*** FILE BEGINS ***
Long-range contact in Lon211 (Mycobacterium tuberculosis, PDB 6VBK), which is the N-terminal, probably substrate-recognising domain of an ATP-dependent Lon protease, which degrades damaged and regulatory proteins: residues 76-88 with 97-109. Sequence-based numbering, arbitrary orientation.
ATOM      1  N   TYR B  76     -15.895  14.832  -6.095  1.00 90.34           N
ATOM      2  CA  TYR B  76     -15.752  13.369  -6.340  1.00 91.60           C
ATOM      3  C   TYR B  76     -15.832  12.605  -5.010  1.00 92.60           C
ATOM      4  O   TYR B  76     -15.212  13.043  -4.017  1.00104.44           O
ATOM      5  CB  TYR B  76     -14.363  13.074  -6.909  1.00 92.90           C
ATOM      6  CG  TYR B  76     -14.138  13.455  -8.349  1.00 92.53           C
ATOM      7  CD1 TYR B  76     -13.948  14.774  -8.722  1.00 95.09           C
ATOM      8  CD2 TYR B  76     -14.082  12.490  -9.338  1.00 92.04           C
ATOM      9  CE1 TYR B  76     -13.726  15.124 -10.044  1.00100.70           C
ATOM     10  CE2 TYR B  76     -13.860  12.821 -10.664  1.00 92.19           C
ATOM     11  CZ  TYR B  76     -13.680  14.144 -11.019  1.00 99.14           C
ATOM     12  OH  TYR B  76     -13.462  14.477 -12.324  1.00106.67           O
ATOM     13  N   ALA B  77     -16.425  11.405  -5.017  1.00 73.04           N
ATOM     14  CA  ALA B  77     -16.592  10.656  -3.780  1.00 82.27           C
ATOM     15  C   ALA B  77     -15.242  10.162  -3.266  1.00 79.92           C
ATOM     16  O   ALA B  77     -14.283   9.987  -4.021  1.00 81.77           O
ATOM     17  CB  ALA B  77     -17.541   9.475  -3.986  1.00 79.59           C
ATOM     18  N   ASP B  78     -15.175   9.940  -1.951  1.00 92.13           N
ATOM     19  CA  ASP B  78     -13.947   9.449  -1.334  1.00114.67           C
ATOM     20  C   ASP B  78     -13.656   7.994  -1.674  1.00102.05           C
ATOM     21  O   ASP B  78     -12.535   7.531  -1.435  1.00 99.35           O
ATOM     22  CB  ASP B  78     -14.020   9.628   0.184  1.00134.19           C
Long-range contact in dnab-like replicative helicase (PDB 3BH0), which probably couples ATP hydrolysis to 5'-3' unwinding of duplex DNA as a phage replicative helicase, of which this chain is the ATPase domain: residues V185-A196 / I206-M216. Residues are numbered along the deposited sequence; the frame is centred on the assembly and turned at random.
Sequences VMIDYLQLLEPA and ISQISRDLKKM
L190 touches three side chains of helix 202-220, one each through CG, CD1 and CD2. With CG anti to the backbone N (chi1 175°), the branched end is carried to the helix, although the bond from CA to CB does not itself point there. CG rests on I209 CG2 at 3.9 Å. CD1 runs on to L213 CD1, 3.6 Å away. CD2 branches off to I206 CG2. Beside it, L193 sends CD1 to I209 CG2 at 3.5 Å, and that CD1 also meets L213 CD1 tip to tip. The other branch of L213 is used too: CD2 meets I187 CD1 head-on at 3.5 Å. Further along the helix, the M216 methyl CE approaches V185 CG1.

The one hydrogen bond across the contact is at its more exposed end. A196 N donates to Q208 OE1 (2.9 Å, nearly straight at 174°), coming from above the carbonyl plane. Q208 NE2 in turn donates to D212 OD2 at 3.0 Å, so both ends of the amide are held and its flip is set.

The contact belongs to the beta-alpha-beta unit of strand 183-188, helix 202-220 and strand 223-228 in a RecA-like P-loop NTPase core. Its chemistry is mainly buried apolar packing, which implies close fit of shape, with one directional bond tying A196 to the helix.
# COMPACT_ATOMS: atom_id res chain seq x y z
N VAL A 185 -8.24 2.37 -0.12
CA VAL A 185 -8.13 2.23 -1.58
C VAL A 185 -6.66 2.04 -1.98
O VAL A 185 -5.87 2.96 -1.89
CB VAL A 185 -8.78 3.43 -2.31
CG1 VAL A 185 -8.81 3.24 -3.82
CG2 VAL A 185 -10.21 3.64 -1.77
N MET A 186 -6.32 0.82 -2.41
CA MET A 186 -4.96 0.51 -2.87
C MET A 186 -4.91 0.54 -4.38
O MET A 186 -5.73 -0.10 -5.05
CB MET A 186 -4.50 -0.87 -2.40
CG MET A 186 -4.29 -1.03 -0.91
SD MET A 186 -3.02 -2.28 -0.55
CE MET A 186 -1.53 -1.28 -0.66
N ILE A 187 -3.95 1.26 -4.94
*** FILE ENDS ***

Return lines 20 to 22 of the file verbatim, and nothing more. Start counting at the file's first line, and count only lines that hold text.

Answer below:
ATOM     19  CA  ASP B  78     -13.947   9.449  -1.334  1.00114.67           C
ATOM     20  C   ASP B  78     -13.656   7.994  -1.674  1.00102.05           C
ATOM     21  O   ASP B  78     -12.535   7.531  -1.435  1.00 99.35           O